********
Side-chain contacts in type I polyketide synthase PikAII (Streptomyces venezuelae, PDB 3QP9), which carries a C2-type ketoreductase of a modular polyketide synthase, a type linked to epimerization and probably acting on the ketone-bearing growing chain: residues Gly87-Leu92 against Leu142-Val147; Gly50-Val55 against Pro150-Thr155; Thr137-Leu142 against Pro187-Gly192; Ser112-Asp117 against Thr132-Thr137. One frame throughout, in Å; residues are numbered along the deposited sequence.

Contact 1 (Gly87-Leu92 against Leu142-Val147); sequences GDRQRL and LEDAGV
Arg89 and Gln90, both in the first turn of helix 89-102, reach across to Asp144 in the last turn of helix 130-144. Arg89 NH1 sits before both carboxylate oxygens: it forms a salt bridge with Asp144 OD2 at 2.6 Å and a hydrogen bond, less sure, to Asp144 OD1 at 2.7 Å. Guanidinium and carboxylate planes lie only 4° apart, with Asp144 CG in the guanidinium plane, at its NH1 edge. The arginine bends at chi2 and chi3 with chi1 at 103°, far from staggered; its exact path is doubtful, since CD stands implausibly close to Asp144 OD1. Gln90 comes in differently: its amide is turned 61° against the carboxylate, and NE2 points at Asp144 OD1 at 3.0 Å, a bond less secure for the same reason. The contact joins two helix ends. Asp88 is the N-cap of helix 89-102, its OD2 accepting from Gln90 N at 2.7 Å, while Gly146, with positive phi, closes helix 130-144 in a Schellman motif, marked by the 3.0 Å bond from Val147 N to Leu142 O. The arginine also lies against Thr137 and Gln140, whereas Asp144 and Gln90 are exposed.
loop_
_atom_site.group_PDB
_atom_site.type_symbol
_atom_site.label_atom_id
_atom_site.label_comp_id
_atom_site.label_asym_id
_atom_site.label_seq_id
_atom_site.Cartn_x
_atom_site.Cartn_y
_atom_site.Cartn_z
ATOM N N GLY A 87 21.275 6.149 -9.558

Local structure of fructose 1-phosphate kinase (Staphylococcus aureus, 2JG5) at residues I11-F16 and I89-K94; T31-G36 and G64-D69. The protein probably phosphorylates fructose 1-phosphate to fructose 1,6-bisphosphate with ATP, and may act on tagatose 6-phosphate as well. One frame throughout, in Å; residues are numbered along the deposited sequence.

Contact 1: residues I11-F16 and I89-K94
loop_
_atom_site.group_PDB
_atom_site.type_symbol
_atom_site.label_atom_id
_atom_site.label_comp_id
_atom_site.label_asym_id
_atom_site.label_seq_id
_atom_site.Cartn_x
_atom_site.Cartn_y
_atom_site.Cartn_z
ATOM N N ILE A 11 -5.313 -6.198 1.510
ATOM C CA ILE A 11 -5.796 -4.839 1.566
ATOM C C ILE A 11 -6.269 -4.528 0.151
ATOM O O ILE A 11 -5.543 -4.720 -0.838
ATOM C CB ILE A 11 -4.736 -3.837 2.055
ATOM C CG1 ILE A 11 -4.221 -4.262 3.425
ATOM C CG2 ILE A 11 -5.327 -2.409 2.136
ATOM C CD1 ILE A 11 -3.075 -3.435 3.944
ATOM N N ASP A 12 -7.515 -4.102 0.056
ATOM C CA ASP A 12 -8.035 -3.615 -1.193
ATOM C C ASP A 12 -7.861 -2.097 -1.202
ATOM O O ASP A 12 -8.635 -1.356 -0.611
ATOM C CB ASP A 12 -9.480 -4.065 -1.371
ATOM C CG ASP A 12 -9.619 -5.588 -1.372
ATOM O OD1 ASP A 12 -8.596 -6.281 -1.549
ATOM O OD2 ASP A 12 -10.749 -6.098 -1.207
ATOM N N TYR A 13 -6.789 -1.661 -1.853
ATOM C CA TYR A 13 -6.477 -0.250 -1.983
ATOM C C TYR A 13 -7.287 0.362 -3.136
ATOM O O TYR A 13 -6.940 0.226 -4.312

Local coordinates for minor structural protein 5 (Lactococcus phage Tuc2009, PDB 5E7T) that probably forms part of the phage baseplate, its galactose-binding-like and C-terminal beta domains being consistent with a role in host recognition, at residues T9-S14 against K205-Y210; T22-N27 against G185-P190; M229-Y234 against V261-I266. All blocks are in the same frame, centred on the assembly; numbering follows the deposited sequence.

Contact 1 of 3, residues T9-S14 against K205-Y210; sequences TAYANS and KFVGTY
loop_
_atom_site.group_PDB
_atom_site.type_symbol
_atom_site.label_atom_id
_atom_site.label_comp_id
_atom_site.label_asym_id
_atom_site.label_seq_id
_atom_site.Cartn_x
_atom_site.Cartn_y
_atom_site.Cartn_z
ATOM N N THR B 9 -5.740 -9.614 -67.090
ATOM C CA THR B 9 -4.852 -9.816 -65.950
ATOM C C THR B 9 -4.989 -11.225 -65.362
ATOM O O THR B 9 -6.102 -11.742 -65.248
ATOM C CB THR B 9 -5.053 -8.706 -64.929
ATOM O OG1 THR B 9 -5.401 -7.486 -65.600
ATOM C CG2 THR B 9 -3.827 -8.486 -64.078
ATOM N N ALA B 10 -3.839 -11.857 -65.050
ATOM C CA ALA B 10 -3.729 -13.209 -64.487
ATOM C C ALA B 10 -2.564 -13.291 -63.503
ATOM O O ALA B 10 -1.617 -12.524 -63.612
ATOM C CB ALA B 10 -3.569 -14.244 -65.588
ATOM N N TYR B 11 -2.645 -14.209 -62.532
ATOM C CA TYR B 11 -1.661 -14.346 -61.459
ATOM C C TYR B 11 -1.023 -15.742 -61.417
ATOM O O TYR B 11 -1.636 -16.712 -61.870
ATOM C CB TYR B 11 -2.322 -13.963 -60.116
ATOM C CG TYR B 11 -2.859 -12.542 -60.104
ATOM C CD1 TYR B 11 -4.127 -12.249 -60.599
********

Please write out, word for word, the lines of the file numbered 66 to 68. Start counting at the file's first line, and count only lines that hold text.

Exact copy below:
ATOM N N ALA B 10 -3.839 -11.857 -65.050
ATOM C CA ALA B 10 -3.729 -13.209 -64.487
ATOM C C ALA B 10 -2.564 -13.291 -63.503